The end result is that many people have been trained from an early age to be factory workers. However very few of us will end up as factory workers today. We will more likely be office workers, solving cognitive business problems.
Is Taylorism ingrained in the way we work today?
If you are lucky enough to work in one of the small numbers of companies that have already transitioned away from departments, hierarchies, headcount, work breakdown, best practices, and individual bonus systems then you are fortunate, or maybe selective.
Most people are not so lucky.
The trouble with departments & hierarchies
In the days of the industrial revolution, employees were perceived as untrustworthy. Managers were needed to tell workers what to do and how to do it. As our organisations grew we needed managers to manage the growing number of managers and incentivise those managers to increase productivity in our employees through any means that they could.
“Put people in competency based groups“The Scientific Management Method
Using the Scientific Management Method the Business Owners should identify each problem domain (e.g. Sales, HR, Marketing, Engineering, Testing) and come up with the “one true way” to do that work within the domain. The Business Owners can then hire managers and workers that will be trained in the “one true way” of doing that work, and minimise deviation from the Business Owners control.
And so we created departments so we could centralise training and knowledge on a single topic. If you were hired for sales, you ended up in the sales department: Completely disconnected from the makers, the designers, and the implementers. There would be no need for communications between Sales and the other departments since we have planned all of their work methods and need only follow the script.
As the world became more complex and sales became a creative endeavour the imposed departmental isolation model became a negative impact. Sales personnel started making decisions in the complex world only taking sales concerns into account; that, by design, was all they knew. Creation and delivery had no bearing on closing deals, so they were ignored except in the most general terms. To close the deal and get ones bonus sales personnel only needed to get the customer to sign, it mattered not if you could actually deliver.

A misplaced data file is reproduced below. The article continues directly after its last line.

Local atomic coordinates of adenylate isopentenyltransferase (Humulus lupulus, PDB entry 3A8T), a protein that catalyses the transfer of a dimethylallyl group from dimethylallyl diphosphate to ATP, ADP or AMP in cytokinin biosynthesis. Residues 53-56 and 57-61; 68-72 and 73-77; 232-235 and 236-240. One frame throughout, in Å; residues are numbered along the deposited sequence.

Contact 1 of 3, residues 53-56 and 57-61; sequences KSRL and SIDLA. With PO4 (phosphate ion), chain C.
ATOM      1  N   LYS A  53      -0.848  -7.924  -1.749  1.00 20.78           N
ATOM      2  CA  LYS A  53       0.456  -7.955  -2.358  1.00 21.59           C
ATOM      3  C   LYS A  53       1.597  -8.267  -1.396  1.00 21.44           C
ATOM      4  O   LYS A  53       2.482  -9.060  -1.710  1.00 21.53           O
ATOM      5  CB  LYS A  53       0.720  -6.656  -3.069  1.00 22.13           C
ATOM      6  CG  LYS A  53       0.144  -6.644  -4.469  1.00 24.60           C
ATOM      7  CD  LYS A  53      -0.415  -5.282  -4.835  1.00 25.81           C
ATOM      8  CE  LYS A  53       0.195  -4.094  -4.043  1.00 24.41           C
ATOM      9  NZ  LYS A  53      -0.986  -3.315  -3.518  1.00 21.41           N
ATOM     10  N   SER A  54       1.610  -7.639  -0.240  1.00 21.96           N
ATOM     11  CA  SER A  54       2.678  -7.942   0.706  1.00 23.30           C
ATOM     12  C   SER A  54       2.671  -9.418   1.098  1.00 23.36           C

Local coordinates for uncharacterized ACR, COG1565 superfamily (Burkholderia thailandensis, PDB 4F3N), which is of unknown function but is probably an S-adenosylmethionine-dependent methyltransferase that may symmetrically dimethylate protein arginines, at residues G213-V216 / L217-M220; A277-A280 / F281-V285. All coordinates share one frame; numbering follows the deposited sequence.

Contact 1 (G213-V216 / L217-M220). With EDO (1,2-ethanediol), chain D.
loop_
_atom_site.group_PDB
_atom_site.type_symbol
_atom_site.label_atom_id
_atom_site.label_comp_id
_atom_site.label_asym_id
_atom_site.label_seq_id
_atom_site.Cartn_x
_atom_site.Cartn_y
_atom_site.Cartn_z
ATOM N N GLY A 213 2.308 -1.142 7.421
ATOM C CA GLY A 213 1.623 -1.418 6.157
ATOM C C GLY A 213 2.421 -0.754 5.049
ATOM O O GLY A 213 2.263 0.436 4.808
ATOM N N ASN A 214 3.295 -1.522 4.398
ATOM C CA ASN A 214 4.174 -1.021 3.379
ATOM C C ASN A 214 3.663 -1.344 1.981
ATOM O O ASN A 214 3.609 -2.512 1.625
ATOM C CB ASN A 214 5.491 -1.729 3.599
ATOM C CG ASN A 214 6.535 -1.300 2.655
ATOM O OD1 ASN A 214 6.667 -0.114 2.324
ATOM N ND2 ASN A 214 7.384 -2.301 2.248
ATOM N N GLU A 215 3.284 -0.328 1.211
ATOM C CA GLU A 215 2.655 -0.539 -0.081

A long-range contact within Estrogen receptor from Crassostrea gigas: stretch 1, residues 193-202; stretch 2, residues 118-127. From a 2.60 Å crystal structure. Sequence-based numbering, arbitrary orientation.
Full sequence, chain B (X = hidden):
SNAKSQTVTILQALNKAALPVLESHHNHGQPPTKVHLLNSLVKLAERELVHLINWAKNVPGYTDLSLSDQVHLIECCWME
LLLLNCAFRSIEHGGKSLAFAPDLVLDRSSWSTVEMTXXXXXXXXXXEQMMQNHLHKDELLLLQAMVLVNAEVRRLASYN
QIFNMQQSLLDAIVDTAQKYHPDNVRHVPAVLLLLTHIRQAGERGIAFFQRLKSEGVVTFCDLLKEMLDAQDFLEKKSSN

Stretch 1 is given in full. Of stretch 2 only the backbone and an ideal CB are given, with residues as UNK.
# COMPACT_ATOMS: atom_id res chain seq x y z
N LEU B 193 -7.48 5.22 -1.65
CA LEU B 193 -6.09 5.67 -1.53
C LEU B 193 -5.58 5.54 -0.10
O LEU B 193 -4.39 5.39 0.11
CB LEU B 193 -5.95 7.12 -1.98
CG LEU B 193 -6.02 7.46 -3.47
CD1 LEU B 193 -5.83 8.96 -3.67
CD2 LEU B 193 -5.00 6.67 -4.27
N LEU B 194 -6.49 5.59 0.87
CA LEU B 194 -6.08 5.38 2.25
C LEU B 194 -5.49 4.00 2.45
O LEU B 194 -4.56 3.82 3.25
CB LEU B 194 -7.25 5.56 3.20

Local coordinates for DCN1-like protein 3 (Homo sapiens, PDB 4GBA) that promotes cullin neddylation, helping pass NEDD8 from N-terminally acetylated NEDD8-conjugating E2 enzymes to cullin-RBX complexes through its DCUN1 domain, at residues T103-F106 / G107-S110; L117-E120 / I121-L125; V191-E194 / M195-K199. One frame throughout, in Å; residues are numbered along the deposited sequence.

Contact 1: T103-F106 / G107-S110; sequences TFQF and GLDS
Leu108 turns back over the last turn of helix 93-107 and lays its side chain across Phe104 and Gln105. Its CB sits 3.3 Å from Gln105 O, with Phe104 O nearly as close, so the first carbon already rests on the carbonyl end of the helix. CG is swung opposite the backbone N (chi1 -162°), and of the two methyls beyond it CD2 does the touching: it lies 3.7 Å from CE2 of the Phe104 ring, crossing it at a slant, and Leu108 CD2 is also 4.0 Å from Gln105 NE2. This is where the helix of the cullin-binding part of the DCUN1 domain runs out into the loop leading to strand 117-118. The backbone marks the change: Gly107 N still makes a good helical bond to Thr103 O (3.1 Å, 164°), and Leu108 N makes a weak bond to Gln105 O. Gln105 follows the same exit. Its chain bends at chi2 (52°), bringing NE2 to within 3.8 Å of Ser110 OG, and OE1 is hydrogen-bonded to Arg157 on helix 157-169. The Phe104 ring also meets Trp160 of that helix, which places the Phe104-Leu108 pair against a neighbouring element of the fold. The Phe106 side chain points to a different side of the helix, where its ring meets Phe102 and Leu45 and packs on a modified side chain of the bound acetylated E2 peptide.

Often the result of this relationship was animosity between the departments, and unhappy customers when either quality, money, time, or features had to suffer.
An example of this was the Microsoft Azure Platform. Salespeople were measures and bonuses paid based on the amount of Azure that customers bought. This measure resulted in salespeople pushing output over the outcome. They sold millions of dollars of Azure to companies that never used it. This resulted in unhappy customers and declining sales. Customer failed to see the value in what they were buying.
Then Satya Nadella (CEO of Microsoft) changed the measure for Sales from the output based measure to one based on the customer’s outcome. Salespeople were no longer bonused based on how much they sold, but instead on how much a customer used. This change was revolutionary for sales of Azure. They were no longer focused on the short term ( to get executives to sign) but on a much longer engagement model with customers. It became critical to encourage customers, with direct help, to move towards DevOps practices. Microsoft provided ( and continued to provide) consultants and coaches to help create better outcomes for customers. This has paid off hugely for Microsoft as they are now the largest cloud computing provider despite starting late.
This seemingly small change in how people are measured changed behaviours greatly. Many salespeople left Microsoft as a direct result as they were only interested in the short term, and not the long term investment in customer success.
Microsoft also restructured how Sales personnel work so rather than it being one huge department each product was responsible for their own Sales, Marketing, Engineering, and Support. With Sales now a skill within the Product teams instead of a separate organisation, Product Groups can leverage the combined knowledge of all disciplines to encourage customers to use more azure.
How will you break siloed departments within your organisation and move towards more holistic and aligned Product teams that can deliver value to your customers?
- Read The Evidence-Based Management Guide
- Read: Turn The Ship Around!: A True Story of Turning Followers Into Leaders